Writing in an email to The University Times after the intervarsity success this year, Harriers captain Alan McGinley said: “It’s rare that anything meets your highest expectations, but the performances on both men’s and women’s side did that at the weekend.”
“Looking at all the different stats on our performances, it’s clear to see that new ground was broken on every front in what will go down as a historic weekend for the club.”
IUAA Intervarsity Road Relays
Last November, DUHAC made history at the annual Road Relays meet, held in Maynooth University. A DUHAC women’s team consisting of Caron Ryan, Sorcha McAllister, Clíona Murphy and Eavan McLoughlin recorded a time of 34 minutes, 10 seconds to claim gold – the first gold at the event for a Trinity team since the conception of the competition in 1987.
Murphy knew DCU would pose a serious threat to their drive for gold that day: “We knew we were going head to head against [DCU] in all of our competitions … it was never a given that we were going to win it, because they’re quality runners as well.”
“We knew we could do it, but we just had to go out and perform on the day. It was great, conditions were perfect, it was definitely memorable.”
This year’s performance by the women’s team marked a steady improvement in displays at the Road Relay event. In 2017, the team languished in 10th place with a time of 37 minutes and 51 seconds. This year’s win saw DUHAC improve their finish time by five seconds compared to their 2018 finish, when they won a silver medal.
We knew we were going head to head against DCU in all of our competitions … it was never a given that we were going to win it, because they’re quality runners
Although the men’s team did not fare as well as their counterparts, their time of 46 minutes 50 seconds was another consistent improval. This finished eighth this season, four places and 56 seconds better off than they were in 2018.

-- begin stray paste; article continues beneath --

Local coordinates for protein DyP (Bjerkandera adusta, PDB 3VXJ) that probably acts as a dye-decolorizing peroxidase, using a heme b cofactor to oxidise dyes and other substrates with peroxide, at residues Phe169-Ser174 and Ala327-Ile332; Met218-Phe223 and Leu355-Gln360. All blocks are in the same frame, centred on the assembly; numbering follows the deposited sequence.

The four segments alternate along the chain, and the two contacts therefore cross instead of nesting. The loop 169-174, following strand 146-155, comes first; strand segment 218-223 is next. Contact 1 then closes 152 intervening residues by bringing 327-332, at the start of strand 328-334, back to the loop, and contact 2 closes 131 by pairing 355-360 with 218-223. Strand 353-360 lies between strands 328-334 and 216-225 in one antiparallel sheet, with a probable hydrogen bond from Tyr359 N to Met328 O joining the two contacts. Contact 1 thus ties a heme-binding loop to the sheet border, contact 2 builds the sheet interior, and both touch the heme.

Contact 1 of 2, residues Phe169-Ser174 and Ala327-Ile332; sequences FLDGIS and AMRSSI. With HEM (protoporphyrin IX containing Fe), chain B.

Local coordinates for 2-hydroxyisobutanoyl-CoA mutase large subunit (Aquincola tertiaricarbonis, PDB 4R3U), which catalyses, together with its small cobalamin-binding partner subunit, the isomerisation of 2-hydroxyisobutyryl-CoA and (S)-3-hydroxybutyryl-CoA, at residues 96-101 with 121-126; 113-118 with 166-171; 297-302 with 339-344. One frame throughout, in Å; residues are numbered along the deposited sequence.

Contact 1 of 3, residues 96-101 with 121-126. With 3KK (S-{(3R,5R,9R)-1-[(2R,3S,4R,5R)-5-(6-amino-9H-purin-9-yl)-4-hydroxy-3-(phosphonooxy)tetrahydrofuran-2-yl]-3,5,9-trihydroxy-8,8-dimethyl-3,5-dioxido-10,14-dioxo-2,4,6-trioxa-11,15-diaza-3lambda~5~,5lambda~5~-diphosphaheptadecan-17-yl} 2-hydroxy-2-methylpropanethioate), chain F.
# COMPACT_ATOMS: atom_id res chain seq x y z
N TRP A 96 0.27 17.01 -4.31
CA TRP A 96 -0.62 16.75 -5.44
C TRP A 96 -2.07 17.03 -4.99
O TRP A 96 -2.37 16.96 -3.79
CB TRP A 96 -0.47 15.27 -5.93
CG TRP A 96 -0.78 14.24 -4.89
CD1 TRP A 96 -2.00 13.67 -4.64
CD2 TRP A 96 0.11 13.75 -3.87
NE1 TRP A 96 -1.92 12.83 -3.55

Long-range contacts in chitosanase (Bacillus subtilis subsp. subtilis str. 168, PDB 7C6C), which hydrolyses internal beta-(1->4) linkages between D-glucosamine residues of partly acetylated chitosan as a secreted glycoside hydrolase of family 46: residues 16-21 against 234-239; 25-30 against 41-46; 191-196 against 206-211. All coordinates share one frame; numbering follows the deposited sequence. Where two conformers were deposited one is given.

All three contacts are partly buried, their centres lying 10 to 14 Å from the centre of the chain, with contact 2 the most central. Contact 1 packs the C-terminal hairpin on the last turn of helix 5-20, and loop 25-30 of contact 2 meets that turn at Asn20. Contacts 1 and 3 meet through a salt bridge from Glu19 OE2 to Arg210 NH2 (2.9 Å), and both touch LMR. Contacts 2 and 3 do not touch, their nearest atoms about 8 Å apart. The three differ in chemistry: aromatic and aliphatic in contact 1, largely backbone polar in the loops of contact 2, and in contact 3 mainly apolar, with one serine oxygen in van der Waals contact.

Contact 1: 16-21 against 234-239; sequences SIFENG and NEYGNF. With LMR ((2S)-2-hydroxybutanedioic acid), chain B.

A general increase in the calibre of athletes on display at intervarsity field events was reflected in the men’s team’s eighth place finish. Their final time last November would have secured them a fourth-place finish at the same event in 2016.
DUHAC produced a total whitewash at this year’s Colours event. Trinity retained the Colours trophy in both the women’s and the men’s race, and saw the club secure three podium positions in both events.
Victory for the men’s team followed a breakthrough performance in 2019, when they defeated UCD after suffering years of pain at hands of their Belfield rivals. Oísin McKinley took the individual gold this year, with the unassailable Murphy taking pole position in the women’s race.
Murphy credits much of the club’s outstanding success this season to coach Iain Morrison. Since rejoining the club he ran with in his undergraduate days, Morrison has made a tangible impact at DUHAC: “The club ethos is always: ‘Everyone matters as much as everyone else.’ At training, everyone’s training is just as important as everyone else’s, no matter if you’re at the front of the group or at the back of the group.”
“[Iain] has taken that ethos from his student days and brought it to his coaching, I think. His influence in the last five years has really built up the team.”
“The fact that he’s had a chance to build the team around him, we’ve had our best results, in the men’s and the women’s, we’ve had our best results this year in a long time.”